DVD, Blu-Ray Review
Directed by Steven Lisberger, Written by Steven Lisberger and Bonnie MacBird, 96 minutes, Rated PG.
By our guest blogger, Matthew Schimkowitz
“Tron” isn’t necessarily known or remembered for its plot. The story of a man sucked into a video game, where he fights and plays Frisbee with anthropomorphic computer programs, is probably the least dazzling part of the film. Bridges stars as Flynn, but his character acts as a mere vehicle for the striking and creative visual effects to shine.
In order to prove that he is the rightful designer of a popular video game, Flynn (Jeff Bridges) heads off to the evil ENCOM headquarters to hack their mainframe for evidence. However, he accidentally triggers a human-to-computer transporting laser, which sends him into the program. Inside, he encounters a fluorescent light-based city and plays the games he designed for real.
Steven Lisberger’s script really doesn’t do much justice to the inventive special effects, but it’s as good an excuse as any to get us into this world. And it’s a good thing it works. The various settings and chases of “Tron” thrive with life thanks to the impressive and only occasionally hokey effects. The neon light schemes and Space Invaders-inspired sets only heighten its '80s charms in the best possible way.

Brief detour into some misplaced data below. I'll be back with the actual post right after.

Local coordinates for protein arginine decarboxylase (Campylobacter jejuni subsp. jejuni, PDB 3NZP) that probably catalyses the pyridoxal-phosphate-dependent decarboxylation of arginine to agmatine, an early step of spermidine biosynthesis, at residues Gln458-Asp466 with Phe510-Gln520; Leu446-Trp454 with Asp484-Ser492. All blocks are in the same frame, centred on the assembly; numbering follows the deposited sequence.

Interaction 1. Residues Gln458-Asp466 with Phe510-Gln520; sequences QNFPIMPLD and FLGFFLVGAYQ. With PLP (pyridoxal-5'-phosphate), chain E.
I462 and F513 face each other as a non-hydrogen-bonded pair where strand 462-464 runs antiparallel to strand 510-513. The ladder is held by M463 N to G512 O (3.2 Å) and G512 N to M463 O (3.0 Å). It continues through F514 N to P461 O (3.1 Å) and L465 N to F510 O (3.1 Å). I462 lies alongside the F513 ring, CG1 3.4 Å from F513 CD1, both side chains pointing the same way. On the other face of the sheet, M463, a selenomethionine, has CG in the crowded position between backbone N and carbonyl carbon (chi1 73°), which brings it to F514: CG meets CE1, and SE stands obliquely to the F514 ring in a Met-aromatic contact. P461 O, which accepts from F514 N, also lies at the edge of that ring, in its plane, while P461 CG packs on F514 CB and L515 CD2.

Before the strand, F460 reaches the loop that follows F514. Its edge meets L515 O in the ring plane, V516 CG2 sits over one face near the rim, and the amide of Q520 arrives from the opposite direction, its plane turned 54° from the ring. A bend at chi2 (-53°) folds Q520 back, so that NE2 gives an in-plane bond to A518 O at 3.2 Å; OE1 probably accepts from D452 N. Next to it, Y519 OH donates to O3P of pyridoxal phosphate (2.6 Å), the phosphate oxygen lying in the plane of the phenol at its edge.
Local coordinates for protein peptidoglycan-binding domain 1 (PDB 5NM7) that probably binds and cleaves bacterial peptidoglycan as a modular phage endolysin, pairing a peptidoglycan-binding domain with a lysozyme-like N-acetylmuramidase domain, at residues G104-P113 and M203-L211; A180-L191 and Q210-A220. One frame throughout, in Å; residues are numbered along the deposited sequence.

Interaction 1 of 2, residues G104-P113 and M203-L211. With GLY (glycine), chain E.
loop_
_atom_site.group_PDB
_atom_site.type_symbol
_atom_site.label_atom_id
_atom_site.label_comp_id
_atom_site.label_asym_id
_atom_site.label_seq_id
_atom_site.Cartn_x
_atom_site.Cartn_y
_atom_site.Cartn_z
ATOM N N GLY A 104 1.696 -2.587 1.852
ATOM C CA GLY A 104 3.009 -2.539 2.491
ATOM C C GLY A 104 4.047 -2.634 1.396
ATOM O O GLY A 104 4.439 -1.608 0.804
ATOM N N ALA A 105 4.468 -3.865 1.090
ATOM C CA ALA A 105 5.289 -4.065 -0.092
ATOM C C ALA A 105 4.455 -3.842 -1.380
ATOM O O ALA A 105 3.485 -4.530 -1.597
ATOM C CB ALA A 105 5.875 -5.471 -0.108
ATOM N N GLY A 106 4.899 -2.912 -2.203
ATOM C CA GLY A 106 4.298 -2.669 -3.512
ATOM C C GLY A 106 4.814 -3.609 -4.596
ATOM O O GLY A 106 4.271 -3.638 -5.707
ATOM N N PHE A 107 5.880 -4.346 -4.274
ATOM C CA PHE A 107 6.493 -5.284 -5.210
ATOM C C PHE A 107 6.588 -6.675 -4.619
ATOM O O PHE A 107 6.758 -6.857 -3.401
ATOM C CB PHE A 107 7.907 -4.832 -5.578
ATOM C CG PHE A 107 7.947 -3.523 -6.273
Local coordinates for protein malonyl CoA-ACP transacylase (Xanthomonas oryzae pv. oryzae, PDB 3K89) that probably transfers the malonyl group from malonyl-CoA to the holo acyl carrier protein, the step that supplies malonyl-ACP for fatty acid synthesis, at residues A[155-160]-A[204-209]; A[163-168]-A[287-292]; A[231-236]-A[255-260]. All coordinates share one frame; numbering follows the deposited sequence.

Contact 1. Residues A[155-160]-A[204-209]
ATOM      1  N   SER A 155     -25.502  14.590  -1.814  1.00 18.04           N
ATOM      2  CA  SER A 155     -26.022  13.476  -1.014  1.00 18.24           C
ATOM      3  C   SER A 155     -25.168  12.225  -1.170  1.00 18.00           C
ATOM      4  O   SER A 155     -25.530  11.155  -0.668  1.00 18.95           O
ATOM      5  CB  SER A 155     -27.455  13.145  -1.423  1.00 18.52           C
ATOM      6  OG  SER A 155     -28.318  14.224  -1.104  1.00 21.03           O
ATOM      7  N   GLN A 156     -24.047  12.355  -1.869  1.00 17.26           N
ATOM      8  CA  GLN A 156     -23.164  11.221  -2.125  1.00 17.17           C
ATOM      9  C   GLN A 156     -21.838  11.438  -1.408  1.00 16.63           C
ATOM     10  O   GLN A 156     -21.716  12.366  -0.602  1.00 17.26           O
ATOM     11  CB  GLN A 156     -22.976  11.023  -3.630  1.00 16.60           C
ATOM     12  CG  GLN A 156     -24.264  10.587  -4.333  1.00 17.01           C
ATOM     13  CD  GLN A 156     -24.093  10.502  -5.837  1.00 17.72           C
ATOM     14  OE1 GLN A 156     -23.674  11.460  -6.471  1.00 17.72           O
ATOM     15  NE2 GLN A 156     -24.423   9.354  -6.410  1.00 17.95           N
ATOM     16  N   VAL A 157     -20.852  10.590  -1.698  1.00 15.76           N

If only those effects were enough to sustain the movie throughout it’s 97 minutes, though. “Tron” certainly has its place, but its plot loses hold soon after the film begins. As Flynn takes his time getting into the mainframe, Lisberger bounces between Flynn arguing with his old partners Bruce and Cindy and Flynn’s enemy, Ed Dillinger, playing a game of technical semantics with the computer system, Master Control. The first act drags on these two points for far too long.
When we finally make it into the world of “Tron” there’s a dramatic disconnect between the cool visuals and the boring plotting. Using the qualities of a medieval epic, the plot of “Tron” works in service of navigating us around the different landscapes of ENCOM’s mainframe but, like a computer, treats its user with cold indifference. There’s just not much to care about here.
“Tron” almost never reaches dramatic climax, but it’s still fun enough trip into the past as it showcases some of the early computer-generated wizardry that’s commonplace in theaters today. Much like “Avatar,” “Tron”’s plot is an excuse to let us experience a glorified laser-light show, and it’s a show most wouldn’t trade for the world.